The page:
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Background: In an online survey at the end of their research stay, which on average lasts 18 months, the Foundation’s sponsorship recipients evaluate various aspects according to predefined scales and are also free to add comments. All responses are anonymised prior to evaluation; qualitative content analysis is used to evaluate the comments. More than 94 percent of sponsorship recipients participated in the survey. The outcomes thus reflect the Humboldt fellows’ comprehensive, representative image of Germany.

The main bottlenecks during the stay in Germany were associated with adjusting to the culture, language and procedures. But these small issues were sorted near to the end of the fellowship owing to the language fellowship support from the Foundation. After a few months of the stay, it was also easy to acclimatise to the culture and procedural systems too.
India, m

Research location: Germany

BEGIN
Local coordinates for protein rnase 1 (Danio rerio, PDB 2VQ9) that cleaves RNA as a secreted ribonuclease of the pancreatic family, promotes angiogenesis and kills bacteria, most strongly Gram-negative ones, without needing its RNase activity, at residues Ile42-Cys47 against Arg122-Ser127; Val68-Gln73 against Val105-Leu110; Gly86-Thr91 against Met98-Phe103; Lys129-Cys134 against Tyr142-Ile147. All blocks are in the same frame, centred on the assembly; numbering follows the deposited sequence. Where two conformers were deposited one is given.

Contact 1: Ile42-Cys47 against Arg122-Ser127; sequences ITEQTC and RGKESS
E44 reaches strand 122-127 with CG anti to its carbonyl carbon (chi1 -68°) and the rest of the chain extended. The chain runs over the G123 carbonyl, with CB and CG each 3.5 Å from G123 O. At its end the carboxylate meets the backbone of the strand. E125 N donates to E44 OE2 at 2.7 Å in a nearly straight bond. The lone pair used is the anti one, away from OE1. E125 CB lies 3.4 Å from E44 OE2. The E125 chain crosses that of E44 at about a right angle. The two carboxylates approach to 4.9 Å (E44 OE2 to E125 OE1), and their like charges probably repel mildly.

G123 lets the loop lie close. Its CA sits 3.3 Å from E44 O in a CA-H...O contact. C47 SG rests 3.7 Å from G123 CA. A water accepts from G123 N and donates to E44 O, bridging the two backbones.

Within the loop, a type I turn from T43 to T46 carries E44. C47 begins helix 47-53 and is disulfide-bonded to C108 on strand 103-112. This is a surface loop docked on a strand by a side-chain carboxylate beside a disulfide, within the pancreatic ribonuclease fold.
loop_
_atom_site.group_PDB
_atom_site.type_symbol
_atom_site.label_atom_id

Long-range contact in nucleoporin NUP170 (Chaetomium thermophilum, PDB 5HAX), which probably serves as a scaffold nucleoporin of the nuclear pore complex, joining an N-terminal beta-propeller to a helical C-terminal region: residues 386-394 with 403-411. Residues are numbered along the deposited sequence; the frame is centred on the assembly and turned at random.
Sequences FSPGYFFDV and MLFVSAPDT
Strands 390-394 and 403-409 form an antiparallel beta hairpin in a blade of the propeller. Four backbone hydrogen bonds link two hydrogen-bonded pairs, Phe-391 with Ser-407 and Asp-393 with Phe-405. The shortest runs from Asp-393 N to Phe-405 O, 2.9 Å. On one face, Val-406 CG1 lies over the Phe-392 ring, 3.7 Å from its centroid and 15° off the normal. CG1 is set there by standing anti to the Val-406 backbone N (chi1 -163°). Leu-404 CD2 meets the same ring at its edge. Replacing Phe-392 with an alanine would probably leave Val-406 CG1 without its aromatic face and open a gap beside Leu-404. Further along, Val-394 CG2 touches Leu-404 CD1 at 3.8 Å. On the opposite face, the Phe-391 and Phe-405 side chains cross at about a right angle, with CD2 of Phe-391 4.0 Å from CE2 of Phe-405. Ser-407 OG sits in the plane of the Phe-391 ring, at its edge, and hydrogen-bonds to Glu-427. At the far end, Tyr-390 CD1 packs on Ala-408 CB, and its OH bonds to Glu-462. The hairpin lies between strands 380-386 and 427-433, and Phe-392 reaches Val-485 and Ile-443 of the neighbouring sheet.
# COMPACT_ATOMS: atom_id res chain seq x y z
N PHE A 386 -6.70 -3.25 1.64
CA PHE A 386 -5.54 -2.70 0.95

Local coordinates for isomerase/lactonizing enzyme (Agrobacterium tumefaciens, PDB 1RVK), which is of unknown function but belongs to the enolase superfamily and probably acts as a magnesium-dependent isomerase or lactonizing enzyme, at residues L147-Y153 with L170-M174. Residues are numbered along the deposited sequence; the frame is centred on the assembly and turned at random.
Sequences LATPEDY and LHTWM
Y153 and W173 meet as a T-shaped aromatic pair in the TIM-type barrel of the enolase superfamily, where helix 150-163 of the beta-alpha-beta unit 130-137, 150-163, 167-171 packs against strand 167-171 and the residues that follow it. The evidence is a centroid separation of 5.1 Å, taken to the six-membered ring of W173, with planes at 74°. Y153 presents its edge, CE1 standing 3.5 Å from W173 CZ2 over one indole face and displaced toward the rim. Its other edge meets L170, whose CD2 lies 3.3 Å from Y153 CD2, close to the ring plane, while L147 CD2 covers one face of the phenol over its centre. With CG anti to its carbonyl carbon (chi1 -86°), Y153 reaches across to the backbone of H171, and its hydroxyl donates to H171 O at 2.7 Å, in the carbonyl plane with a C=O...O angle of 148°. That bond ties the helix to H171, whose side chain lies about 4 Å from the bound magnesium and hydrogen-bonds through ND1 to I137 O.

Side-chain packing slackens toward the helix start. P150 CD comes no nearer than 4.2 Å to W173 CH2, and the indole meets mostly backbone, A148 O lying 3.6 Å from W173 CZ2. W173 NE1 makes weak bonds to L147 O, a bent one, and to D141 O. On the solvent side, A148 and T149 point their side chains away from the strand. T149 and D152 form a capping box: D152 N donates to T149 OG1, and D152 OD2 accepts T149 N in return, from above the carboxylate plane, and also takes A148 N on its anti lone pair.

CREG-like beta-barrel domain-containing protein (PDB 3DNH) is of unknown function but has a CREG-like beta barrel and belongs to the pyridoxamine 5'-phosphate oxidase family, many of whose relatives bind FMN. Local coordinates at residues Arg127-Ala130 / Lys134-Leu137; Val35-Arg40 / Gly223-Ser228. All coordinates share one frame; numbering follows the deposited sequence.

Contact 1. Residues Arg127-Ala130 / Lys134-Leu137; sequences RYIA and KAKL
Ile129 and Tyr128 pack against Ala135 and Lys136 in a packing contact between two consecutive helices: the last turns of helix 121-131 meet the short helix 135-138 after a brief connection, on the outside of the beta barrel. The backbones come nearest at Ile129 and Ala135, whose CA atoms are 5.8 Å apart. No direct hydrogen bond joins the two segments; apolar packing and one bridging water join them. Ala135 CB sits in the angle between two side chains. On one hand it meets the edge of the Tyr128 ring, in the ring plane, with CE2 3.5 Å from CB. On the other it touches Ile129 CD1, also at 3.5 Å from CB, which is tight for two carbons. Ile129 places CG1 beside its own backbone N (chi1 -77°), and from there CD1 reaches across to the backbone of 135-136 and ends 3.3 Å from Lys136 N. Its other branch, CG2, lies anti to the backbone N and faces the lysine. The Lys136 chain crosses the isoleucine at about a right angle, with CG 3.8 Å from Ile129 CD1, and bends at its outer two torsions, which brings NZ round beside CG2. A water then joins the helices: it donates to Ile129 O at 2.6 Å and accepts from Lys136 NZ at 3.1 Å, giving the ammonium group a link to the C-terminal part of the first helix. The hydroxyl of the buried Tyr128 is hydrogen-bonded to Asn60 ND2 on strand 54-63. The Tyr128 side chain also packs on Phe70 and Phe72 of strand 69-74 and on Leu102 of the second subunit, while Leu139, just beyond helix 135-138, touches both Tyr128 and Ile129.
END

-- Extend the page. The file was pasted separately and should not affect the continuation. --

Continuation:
Without exception, Germany scores very well as a science location in comparison with the other countries. On a scale from zero to ten, there are top scores for infrastructure (8.1 as an average of all respondents), quality of research (8.3), project financing opportunities (8.3), internationality and childcare (both 8.0). The results vary significantly according to the fellows’ regions of origin. At 8.6, sponsorship recipients from Asia, for example, rate the quality of research higher than those from North America (7.1). Also positive, although not so high, are scores for professional prospects and dual career options (both 6.8) as well as the promotion of junior researchers (7.4).